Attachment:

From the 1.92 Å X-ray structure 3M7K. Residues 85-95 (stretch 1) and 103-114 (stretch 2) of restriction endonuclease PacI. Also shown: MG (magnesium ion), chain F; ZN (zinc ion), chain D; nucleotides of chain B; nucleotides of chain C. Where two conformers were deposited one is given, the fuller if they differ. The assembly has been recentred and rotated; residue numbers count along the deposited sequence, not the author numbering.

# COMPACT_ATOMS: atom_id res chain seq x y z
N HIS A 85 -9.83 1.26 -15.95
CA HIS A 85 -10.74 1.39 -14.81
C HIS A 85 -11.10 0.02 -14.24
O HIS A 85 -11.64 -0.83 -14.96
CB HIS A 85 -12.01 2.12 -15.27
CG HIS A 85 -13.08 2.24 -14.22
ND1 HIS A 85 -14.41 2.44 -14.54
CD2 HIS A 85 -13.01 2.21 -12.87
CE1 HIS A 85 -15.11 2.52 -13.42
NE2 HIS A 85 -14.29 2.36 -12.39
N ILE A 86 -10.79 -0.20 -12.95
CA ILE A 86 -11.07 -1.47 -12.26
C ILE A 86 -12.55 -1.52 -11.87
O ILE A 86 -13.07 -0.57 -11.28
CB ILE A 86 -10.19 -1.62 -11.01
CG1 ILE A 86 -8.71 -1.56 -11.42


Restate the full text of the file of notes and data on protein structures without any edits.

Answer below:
From the 1.92 Å X-ray structure 3M7K. Residues 85-95 (stretch 1) and 103-114 (stretch 2) of restriction endonuclease PacI. Also shown: MG (magnesium ion), chain F; ZN (zinc ion), chain D; nucleotides of chain B; nucleotides of chain C. Where two conformers were deposited one is given, the fuller if they differ. The assembly has been recentred and rotated; residue numbers count along the deposited sequence, not the author numbering.

# COMPACT_ATOMS: atom_id res chain seq x y z
N HIS A 85 -9.83 1.26 -15.95
CA HIS A 85 -10.74 1.39 -14.81
C HIS A 85 -11.10 0.02 -14.24
O HIS A 85 -11.64 -0.83 -14.96
CB HIS A 85 -12.01 2.12 -15.27
CG HIS A 85 -13.08 2.24 -14.22
ND1 HIS A 85 -14.41 2.44 -14.54
CD2 HIS A 85 -13.01 2.21 -12.87
CE1 HIS A 85 -15.11 2.52 -13.42
NE2 HIS A 85 -14.29 2.36 -12.39
N ILE A 86 -10.79 -0.20 -12.95
CA ILE A 86 -11.07 -1.47 -12.26
C ILE A 86 -12.55 -1.52 -11.87
O ILE A 86 -13.07 -0.57 -11.28
CB ILE A 86 -10.19 -1.62 -11.01
CG1 ILE A 86 -8.71 -1.56 -11.42